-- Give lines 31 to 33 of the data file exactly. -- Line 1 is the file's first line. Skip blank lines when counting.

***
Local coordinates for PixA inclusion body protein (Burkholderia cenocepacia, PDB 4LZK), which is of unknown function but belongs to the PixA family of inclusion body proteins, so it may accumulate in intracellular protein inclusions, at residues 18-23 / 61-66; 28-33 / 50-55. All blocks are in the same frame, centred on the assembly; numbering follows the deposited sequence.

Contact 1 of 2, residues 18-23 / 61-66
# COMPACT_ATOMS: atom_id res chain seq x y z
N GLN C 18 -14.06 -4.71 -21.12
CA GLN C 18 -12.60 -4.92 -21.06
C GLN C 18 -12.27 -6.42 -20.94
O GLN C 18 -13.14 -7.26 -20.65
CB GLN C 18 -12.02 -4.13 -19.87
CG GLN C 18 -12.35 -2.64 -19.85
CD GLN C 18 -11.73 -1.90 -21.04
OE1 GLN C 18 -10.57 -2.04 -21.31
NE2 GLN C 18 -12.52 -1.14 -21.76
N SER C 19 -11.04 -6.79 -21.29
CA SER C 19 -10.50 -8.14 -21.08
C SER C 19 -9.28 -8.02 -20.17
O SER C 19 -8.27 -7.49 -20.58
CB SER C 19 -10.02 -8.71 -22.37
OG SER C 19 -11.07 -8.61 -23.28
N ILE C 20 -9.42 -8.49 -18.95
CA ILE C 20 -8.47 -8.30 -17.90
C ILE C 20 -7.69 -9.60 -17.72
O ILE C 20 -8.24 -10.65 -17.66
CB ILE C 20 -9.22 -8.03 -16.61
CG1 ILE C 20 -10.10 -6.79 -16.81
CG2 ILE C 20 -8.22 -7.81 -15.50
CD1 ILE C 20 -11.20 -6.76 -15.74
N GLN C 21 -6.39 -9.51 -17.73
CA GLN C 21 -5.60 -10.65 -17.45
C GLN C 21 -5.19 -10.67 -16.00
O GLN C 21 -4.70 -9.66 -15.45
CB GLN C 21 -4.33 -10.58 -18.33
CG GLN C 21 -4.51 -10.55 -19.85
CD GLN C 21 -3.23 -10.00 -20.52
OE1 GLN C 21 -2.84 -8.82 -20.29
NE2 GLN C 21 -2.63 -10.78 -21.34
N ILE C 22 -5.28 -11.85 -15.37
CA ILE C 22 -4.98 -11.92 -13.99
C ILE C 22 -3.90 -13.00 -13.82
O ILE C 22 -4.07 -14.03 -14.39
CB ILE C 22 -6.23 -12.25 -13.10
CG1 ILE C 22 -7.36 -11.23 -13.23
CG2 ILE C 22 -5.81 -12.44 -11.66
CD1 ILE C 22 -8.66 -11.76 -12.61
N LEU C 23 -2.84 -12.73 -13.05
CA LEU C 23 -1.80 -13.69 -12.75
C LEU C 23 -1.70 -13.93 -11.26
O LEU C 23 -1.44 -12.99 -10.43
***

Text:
CB GLN C 21 -4.33 -10.58 -18.33
CG GLN C 21 -4.51 -10.55 -19.85
CD GLN C 21 -3.23 -10.00 -20.52